In the past, buying a home meant that if you had more money for a down payment, you would pay a lower interest rate. These days, that’s not the case. It can seem strange, or unfair. But, there are reasons for the shift in policy (namely, to get more people into home ownership during economic downturns).
On the plus side, the new system can mean getting a great Vancouver-area mortgage rate and home equity plan. You may be able to afford buying a home sooner than later. And, in time, that can work out better for your long-term finances.
Your down payment requirements may not be as high as you think
If you’ve been waiting to save for a down payment that is over 20% of your home purchase price, your wait may be over.
You see, in Canada, home loan interest rates used to be classified as one of two kinds: high-ratio mortgages and conventional mortgages. In essence, these were defined as:
High-ratio mortgage: the borrower paying less than 20% as a down payment, and purchasing mortgage default insurance.
Conventional mortgage: the borrower paying 20% or more as a down payment, and the lender deciding whether or not to purchase mortgage default insurance.
These days Canadian mortgage strategy is different. We now have three types of home loan interest rates. Briefly defined, they are:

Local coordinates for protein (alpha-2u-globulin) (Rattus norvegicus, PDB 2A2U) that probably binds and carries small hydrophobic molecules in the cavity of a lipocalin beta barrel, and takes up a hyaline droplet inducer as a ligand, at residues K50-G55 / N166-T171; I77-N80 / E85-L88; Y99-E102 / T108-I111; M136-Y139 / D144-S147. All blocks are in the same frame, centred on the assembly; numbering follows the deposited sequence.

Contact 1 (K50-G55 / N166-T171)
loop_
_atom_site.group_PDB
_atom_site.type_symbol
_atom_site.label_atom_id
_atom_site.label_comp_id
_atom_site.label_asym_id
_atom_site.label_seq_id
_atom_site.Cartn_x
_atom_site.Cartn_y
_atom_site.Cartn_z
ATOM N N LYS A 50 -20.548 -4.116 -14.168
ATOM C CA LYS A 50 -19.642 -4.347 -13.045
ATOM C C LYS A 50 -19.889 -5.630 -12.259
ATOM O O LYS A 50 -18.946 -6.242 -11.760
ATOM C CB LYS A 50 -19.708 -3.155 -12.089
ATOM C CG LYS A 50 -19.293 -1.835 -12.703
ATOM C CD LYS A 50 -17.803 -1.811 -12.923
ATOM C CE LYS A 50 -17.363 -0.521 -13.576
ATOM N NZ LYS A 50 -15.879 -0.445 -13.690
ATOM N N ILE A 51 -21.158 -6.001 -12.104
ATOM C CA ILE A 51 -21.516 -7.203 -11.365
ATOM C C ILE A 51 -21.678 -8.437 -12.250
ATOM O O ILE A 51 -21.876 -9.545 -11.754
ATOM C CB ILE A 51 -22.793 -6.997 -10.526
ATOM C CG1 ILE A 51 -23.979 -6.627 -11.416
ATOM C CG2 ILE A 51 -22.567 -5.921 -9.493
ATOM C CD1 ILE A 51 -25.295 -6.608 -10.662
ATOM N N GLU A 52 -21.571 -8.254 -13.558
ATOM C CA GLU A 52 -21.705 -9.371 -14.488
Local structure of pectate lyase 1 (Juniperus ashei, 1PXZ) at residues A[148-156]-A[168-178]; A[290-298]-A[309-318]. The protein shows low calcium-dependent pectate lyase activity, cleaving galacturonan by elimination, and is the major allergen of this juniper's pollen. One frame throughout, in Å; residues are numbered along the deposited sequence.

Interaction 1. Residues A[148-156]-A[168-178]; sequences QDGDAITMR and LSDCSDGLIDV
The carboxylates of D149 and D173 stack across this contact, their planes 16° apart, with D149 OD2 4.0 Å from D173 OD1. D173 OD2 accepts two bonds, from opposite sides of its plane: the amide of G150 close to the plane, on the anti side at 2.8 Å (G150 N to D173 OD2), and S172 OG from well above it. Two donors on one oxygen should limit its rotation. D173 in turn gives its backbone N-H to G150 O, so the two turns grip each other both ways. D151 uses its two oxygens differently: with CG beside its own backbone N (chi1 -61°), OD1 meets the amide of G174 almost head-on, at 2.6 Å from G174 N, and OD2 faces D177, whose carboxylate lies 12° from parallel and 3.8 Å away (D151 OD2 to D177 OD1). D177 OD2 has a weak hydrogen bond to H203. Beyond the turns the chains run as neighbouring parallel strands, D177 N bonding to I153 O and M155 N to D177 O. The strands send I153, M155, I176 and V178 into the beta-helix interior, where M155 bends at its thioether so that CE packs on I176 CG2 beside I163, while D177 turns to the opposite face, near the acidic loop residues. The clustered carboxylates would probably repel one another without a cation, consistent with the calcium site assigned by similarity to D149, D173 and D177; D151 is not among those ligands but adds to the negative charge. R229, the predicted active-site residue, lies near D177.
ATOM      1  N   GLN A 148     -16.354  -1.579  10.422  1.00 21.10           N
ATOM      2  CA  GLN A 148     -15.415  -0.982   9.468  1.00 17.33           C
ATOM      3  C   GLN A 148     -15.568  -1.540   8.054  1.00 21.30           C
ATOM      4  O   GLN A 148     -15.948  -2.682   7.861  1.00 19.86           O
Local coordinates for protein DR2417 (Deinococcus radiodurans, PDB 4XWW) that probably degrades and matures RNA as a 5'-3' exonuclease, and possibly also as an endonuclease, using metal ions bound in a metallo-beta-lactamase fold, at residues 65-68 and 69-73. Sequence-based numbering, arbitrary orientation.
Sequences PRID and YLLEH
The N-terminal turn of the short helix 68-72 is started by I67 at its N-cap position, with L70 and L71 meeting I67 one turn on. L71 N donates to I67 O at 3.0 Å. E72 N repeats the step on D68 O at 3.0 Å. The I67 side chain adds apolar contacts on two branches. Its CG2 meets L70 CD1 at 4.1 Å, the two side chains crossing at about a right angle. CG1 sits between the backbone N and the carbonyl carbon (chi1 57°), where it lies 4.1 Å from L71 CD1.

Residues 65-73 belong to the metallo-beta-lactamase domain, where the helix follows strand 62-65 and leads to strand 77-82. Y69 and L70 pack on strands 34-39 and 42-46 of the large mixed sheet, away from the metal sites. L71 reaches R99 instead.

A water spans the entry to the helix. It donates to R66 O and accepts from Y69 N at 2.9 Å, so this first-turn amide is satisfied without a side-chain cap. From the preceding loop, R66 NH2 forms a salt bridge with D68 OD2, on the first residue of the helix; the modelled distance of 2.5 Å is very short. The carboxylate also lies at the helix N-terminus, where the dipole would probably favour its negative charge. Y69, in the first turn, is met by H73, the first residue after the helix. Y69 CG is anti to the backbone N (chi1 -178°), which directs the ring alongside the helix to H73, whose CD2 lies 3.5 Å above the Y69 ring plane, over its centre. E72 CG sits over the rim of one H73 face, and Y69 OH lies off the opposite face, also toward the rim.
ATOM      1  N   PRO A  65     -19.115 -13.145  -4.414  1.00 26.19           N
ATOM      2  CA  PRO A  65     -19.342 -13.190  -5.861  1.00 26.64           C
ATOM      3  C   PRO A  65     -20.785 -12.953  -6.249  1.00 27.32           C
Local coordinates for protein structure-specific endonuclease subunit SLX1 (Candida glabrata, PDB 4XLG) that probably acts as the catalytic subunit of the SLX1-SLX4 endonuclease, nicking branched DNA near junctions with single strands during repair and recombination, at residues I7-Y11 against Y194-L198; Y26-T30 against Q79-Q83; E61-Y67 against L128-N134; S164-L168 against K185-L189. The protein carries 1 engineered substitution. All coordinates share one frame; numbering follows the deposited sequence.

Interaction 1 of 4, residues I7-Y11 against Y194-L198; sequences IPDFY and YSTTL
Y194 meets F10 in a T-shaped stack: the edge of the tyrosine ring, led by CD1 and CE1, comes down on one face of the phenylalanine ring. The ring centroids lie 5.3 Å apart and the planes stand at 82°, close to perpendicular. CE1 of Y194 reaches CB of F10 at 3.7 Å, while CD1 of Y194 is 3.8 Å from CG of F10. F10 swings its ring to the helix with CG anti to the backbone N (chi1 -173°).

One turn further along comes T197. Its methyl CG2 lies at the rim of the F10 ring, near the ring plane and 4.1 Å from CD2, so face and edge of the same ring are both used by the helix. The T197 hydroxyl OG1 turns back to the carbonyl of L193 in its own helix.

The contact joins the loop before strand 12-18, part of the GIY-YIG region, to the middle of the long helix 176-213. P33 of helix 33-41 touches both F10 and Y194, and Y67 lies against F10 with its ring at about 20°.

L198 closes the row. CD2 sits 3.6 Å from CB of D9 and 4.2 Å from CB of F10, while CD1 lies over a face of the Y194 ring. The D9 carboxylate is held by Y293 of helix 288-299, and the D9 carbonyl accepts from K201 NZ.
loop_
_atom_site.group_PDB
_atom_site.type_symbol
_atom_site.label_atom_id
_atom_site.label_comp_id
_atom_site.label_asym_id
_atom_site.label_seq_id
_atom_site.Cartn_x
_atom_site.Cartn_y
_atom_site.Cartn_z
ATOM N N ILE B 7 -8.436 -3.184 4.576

Insured mortgage: the borrower paying less than 20% as a down payment on an owner-occupied home under $1 million, and buying mandatory mortgage default insurance. Or, the borrower paying more than 20% as a down payment and buying elective mortgage default insurance.
Insurable mortgage: the borrower paying 20% or more as a down payment on a home under $1 million, and the lender opting to pay mortgage insurance.
Uninsurable mortgage: mortgages that can not be insured, neither by the borrower or the lender. Uninsurable transactions include some non-owner-occupied rental units, refinancing arrangements, properties over $1 million and more.
Insured and insurable mortgages must be paid off within 25 years (i.e. they have a maximum 25-year amortization period).
There are a few other details that affect the new types of mortgages, but we won’t get into them here. The crux of the matter is whether or not you can, or should, insure your mortgage.
Wondering if you’d be better off with an insured mortgage or not? Contact me – a Richmond mortgage broker – to find out!
So, how does insurance translate to lower down payments and better mortgage rates?
You see, having insurance on a mortgage implies far less risk to a lender. It means that if the borrower (i.e. the home purchaser) can’t pay their monthly mortgage fees, an insurance agency will pay on their behalf. And if the insurance agency can’t pay, the Canadian government will pay.